Marketing and Recruiting Volunteers

Volunteers are fickle and usually you’ll get about half of the volunteers that sign up on your events page to actually show up at the hack events. It can sometimes help to ask volunteers to pay to attend Hackathons, but depending on the notoriety or lack-there-of of your organization, this might not always make sense.

You should usually expect about 55% of volunteers who sign up for your event to actually show up. Obviously, marketing the event is key to getting people signed up, but it’s also important to provide the right incentives and messaging so people actually come. You should be sending out emails, surveys to gather skills and interest, and reminders about once every 15 days leading up to the event, and at least twice a week about 2 - 3 weeks before the event start date.

For Recruiting, we’ve found that volunteers like to join coding events because:

  • They are specifically passionate about the subject matter
  • Their friends, managers, or teams ask them to get involved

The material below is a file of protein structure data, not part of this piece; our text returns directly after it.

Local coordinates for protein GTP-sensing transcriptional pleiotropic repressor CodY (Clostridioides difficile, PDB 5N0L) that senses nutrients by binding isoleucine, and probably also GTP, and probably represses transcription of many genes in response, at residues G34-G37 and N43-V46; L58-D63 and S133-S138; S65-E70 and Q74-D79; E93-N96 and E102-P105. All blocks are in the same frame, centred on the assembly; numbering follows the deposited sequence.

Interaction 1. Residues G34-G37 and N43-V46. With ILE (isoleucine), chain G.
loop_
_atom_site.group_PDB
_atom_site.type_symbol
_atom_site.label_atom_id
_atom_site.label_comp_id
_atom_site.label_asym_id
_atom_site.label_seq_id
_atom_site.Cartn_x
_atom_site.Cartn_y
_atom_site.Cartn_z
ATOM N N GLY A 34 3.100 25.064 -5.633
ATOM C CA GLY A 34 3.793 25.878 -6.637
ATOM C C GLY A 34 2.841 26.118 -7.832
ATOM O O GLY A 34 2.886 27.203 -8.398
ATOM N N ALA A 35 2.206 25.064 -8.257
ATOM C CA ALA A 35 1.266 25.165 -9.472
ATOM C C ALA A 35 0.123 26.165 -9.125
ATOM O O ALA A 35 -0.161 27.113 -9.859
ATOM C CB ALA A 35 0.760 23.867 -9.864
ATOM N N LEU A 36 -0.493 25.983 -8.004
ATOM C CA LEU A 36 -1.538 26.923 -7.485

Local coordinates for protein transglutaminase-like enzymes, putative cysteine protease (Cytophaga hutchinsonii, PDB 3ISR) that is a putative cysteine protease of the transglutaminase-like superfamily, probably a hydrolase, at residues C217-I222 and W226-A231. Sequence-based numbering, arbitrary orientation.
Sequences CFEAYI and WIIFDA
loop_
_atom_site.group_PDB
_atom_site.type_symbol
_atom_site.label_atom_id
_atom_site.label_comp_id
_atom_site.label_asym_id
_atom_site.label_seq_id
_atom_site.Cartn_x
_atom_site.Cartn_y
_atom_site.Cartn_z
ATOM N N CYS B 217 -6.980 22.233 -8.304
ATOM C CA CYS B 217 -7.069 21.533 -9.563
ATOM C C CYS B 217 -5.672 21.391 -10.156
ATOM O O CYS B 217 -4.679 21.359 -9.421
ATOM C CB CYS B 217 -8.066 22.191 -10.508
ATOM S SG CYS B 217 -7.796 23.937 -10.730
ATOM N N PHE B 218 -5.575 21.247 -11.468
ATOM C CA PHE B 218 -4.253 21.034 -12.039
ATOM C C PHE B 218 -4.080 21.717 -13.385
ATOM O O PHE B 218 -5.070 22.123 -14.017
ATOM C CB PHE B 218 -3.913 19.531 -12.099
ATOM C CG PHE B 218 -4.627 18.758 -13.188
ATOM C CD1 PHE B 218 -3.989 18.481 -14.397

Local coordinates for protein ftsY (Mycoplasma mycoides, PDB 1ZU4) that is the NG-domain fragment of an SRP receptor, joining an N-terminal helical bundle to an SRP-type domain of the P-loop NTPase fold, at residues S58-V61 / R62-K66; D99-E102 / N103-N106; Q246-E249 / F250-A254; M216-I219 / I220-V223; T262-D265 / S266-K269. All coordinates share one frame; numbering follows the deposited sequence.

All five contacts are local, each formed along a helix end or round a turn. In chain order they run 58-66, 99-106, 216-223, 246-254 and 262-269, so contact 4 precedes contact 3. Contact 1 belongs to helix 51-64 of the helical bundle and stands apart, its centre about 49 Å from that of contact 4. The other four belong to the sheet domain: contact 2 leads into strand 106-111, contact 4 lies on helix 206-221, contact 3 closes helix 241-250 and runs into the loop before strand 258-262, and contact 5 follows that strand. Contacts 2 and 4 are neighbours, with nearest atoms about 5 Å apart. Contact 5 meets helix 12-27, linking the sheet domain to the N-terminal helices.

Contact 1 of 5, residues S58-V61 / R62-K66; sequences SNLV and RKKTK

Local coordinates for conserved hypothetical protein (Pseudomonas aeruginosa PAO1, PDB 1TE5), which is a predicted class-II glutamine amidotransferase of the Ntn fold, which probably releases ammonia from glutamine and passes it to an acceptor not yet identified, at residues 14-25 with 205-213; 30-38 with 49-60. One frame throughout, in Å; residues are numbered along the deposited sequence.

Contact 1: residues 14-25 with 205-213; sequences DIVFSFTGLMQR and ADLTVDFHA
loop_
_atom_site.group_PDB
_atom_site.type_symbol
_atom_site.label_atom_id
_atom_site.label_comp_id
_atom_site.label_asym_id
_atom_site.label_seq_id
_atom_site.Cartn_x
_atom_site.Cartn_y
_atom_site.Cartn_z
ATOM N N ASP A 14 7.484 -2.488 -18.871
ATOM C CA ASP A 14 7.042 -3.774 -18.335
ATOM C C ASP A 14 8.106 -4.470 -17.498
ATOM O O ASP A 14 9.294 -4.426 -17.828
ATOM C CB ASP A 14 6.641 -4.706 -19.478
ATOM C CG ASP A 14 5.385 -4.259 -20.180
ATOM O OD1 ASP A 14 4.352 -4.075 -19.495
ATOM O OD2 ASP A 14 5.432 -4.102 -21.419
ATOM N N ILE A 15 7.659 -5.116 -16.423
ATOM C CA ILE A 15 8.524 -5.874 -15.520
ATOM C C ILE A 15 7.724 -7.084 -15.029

• They are specifically passionate about the nonprofit or idea
  • They have the specific skills and time necessary for the project

Usually, people sign up for events through word of mouth – because someone they know told them to. Once they’re interested, we’ve found that most people gravitate towards projects that meet a special social interest first and then gauge whether or not they meet the skill and time requirements.

It’s very helpful to recruit teams for social good hackathons. While it may not always be possible to do so, reaching out to engineering managers and team leads and getting them to sign up their entire teams for a project brings loads of success on event day. It has automatic accountability built right in.

Also, if possible, it’s always great to recruit volunteers in person. You can setup a booth or a specific “tech talk” at least 6 weeks before the event itself and should ask people to sign up for specific projects that day.

As discussed, sending targeted emails is also pretty important. If you have the names and emails of specific people, it can help to customize your messaging based on what you know about that person’s interests in social impact.


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